81994) (quoting A.H. Robins v. Piccinin, 788 F.2d 994, 999 (4th Cir. 1986)). The Automatic Stay may also be extended to a non-debtor if the lack of an extension will result in an adverse impact on the debtor’s restructuring efforts: The broader rule here is that a debtor’s stay may extend to a non-debtor only when necessary to protect the debtor’s reorganization. The threatened harm may be to needed debtor funds (e.g., when non-debtors are entitled to indemnification) or personnel (e.g., when debtor needs the services of non-debtors facing crushing litigation). The question is whether the action against the non-debtor is sufficiently likely to have a ‘material effect upon . . . reorganization effort[s],’ that debtor protection requires an exception to the usual limited scope of the stay. In re Uni-Marts, LLC, 399 B.R. 400, 416 (Bankr. D. Del. 2009) (emphasis added); see also In re W.R. Grace & Co., 115 F. App’x 556, 570 (3d Cir. 2004) (internal citations omitted) (indicating that courts may also extend the stay to halt litigation against third-parties where continued litigation “could interfere with the reorganization of the debtor” or “would frustrate the statutory scheme of Chapter 11 or diminish the debtor’s ability to formulate a plan of reorganization”); McCartney v. Integra Nat’l Bank N., 106 F.3d at 510 (indicating that “unique circumstances” justifying extension of the automatic stay also arise “where stay protection is essential to the debtor’s efforts to reorganize”). In the Third Circuit, courts have extended the automatic stay to non-debtor third parties where (i) “the non-debtor and debtor share an identity of interest such that a suit against the non-debtor is essentially a suit against the debtor” or (ii) “the third-party action will have an adverse impact on the debtor’s ability to accomplish reorganization.” In re W.R. Grace & Co., 386 B.R. 17, 30 (Bankr. D. Del. 2008); see also In re Philadelphia Newspapers, LLC, 407 B.R. 606, 616 (Bankr. E.D. Pa. 2009) (granting extension of stay to non-debtors because (i) debtors owed potential indemnification obligations to their employees involved in state court litigation, such that the interests of the debtors and their employees
9were identical and (ii) the diversion of resources involved with defending the pending state court litigation would divert debtors’ resources and adversely impact the Debtors’ attempted reorganization). 19. Because (i) the Non-Debtor Co-Defendants are expected to benefit from the Plan’s third-party releases, (ii) a unity of interest exists between the Debtors and the Non-Debtor Co-Defendants, and (iii) the continuation of the Prepetition Litigation against the Non-Debtor Co-Defendants likely would distract the Employees’ focus from the Debtors’ restructuring efforts and resident care, the requested extension of the Automatic Stay to the Non-Debtor Co-Defendants is both necessary and appropriate. A. The Debtors Anticipate that the Non-Debtor Co-Defendants Likely Will Benefit from the Plan’s Third-Party Releases, Making Continuation of the Prepetition Litigation at This Time Both Premature and Wasteful. 20. The Debtors anticipate that the Non-Debtor Co-Defendants likely will be released from the Prepetition Litigation and other such claims under the Plan’s third-party release provisions. Thus, in the Debtors’ view, continuation of the Prepetition Litigation is premature, wasteful, and unnecessary at this juncture. The contemplated extension of the Automatic Stay with respect to the Non-Debtor Co-Defendants will terminate following the effective date of the Plan and therefore is of limited duration, alleviating potential prejudice to the plaintiffs involved with the Prepetition Litigation. As reflected in the Solicitation Procedures Motion, the Debtors’ requested confirmation hearing date is January 20, 2022. See Solicitation Procedures Motion, at 4. The RSA indicates that the effective date of the Plan must occur no later than thirty days after the entry of the order confirming the Plan, meaning that the effective date of the Plan likely will occur in the last week of February 2022 (subject to the date of entry of the Confirmation Order). See RSA, § 6(a)(ix). Therefore, it is expected that the extension of the Automatic Stay with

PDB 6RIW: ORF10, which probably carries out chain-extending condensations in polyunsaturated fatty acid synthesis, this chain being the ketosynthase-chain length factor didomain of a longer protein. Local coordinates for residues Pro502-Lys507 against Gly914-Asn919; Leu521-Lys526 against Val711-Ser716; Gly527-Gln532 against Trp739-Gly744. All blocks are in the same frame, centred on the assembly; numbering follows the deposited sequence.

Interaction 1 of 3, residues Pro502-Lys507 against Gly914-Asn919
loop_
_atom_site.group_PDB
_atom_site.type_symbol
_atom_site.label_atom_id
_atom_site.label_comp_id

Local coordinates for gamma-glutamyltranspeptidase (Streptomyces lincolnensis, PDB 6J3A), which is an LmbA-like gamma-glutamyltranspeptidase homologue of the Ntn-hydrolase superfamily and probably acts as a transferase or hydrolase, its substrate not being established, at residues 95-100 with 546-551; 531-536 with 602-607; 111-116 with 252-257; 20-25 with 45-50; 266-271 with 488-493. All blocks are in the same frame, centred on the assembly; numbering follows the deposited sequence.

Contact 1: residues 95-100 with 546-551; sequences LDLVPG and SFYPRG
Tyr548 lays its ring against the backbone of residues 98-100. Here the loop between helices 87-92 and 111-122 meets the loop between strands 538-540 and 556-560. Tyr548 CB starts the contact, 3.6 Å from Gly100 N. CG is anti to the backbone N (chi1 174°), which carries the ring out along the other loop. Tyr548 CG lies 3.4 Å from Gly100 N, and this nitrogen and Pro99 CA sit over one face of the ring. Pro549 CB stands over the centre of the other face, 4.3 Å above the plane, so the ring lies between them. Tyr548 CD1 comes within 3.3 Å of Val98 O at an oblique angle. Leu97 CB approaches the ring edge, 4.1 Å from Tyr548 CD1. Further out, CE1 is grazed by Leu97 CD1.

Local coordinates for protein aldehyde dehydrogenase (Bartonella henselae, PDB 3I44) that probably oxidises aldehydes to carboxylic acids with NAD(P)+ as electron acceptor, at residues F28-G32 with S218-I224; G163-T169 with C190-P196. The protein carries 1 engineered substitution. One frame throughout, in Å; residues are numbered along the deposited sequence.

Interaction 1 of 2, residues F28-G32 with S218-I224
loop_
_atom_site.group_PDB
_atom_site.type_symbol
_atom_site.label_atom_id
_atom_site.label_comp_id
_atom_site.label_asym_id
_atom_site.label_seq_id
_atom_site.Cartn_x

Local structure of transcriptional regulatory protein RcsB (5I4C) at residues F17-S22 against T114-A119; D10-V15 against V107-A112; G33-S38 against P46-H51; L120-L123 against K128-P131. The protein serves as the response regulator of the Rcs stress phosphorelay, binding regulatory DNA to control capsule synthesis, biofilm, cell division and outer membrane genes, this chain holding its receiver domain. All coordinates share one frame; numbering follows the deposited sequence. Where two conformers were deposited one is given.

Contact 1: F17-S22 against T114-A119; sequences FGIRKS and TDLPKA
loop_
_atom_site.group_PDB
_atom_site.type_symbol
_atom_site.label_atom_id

10respect to the Non-Debtor Co-Defendants will limited to approximately three months from the date of entry of the Proposed Order. Moreover, to the extent that parties decline to vote in favor of the Plan and the Non-Debtor Co-Defendants are not released under the Plan, the plaintiffs involved with the Prepetition Litigation may pursue claims and causes of action against the Non-Debtor Co-Defendants after the effective date of the Plan—when doing so will no longer prejudice the Debtors’ efforts to prosecute the Chapter 11 Cases and protect the health and well-being of their residents. B. The Unity of Interests Between the Debtors and the Non-Debtor Co-Defendants Justifies an Extension of the Automatic Stay. i. The Debtors’ Indemnification Obligations to Certain Non-Debtor Co-Defendants Justify Extending the Automatic Stay. 21. It is undisputed that a contractual indemnification obligation between a debtor’s estate and a non-debtor creates an “identity of interest” justifying the extension of the stay to the indemnified party. See, e.g., In re Am. Film Techs, Inc., 175 B.R. 847, 851 (Bankr. D. Del. 1994). The scope of the automatic stay protection “is not determined solely by whom a party chose to name in the proceeding, but rather, by who is the party with a real interest in the litigation.” In re Kaiser Aluminum Corp., Inc., 315 B.R. 655, 658 (D. Del. 2004). 22. Here, certain of the Debtors are party to contractual indemnification provisions with certain of the Non-Debtor Co-Defendants. For example, Debtor Gulf Coast is subject to contractual indemnification obligations with HCN under that certain Consulting and Advisory Services Agreement dated July 1, 2010 by and among Gulf Coast and HCN (the “HCN Agreement”). The HCN Agreement provides, in relevant part, that: Each Party (the “Indemnifying Party”) shall protect, defend, indemnify and hold the other Party and its shareholders, members, directors, officers, managers, members, employees or agents (collectively, the “Indemnified Party”) harmless from and against all liability, claims, actions, litigation, judgments, losses,